Despite very minor differences in facial feature placement, almost all people can immediately recognize a Down syndrome child. This matching against previous template faces is at the root of racism (and is a strong argument for placing children of different races together in school and play, allowing them to acquire a diverse set of internal templates for what is same/safe/familiar).

This capacity to match diverse information against previous templates of multi-sensorial input is also at the root of the recognition of deceit. When words do not match body movement, facial expression, or the tone of voice, the brain "senses" a multi-sensory mismatch.

When someone says, "I love you," there are accompanying non-verbal signals validating the verbal information, such as eye contact or facial expression. The same can be said of someone who is telling the truth. Children raised with caregivers who "talk the talk" but don't "walk the walk" (e.g., those exposed to domestic violence or multiple foster homes) internalize patterns of communication and interaction that are distorted and often destructive. This is also how a child learns the mismatched association between intimacy, power, violence, and threat.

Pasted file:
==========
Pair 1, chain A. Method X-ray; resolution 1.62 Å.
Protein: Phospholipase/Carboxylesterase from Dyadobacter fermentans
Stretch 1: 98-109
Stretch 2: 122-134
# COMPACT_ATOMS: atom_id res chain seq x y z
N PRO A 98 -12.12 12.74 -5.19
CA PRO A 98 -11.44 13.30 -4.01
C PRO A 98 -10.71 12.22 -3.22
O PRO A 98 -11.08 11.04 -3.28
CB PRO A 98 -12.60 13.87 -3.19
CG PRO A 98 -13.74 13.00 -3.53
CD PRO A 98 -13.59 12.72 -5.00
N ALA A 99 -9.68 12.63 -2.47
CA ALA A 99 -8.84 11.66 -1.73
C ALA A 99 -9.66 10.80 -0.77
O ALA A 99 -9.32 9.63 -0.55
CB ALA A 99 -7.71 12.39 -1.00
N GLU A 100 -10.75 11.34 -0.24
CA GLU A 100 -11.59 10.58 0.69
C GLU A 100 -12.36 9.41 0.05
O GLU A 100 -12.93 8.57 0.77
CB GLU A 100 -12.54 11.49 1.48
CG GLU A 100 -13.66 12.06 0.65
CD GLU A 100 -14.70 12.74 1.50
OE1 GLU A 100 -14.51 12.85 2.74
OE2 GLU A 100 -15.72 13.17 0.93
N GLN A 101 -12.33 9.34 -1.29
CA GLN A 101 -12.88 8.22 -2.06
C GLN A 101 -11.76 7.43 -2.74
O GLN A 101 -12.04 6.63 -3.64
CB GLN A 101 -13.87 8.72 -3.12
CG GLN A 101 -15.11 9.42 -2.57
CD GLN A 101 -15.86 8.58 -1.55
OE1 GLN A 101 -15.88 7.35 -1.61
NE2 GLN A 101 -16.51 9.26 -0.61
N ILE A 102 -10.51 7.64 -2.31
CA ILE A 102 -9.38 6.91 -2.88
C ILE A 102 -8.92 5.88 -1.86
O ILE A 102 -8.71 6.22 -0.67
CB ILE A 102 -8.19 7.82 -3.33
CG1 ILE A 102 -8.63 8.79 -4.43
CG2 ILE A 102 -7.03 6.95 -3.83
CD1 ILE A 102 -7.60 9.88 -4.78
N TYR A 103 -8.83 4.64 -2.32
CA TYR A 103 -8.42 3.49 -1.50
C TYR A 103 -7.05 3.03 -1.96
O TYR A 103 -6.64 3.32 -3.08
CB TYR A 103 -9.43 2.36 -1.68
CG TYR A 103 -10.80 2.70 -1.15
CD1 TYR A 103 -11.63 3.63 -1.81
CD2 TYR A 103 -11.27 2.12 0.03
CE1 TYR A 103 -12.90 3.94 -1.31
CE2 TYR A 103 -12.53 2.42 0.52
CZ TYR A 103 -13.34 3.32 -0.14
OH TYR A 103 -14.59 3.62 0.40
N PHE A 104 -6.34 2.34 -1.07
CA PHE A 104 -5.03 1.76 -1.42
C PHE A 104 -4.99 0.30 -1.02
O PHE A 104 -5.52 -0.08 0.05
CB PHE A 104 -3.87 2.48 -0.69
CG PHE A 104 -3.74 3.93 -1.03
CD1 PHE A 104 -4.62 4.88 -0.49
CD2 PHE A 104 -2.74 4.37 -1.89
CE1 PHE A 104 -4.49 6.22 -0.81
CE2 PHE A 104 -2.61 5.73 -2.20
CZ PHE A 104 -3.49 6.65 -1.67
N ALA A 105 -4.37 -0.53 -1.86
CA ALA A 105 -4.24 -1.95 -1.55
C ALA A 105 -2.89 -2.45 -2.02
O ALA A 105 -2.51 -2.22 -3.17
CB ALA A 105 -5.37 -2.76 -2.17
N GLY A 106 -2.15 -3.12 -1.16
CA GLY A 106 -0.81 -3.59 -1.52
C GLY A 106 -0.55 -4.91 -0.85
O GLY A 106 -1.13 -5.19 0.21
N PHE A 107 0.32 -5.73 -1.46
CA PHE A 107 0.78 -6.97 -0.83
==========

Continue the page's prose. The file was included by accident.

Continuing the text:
Through thousands of generations of evolutionary selection the brain developed its amazing capacity to read non-verbal cues, many of which are communicated via changes in facial expression. The brain has special face and expression recognition capabilities and, through a process of "matching" expressions and faces with existing templates, makes decisions about the familiarity and intent of the specific interaction.

Secondary Cues to Template Recognition

Because we have a limited capacity for categorizing and matching specific faces and facial expressions, the brain utilizes other cues to make decisions about potential friends and enemies. Characteristics such as body movements, postures, or other symbolic trappings of recognition, such as clothes, uniforms, or style of haircut, are used to make secondary decisions about recognition. You may not recognize the face, but the haircut, clothes, or manner of interaction can readily identify someone as "familiar/good" or as "familiar/bad."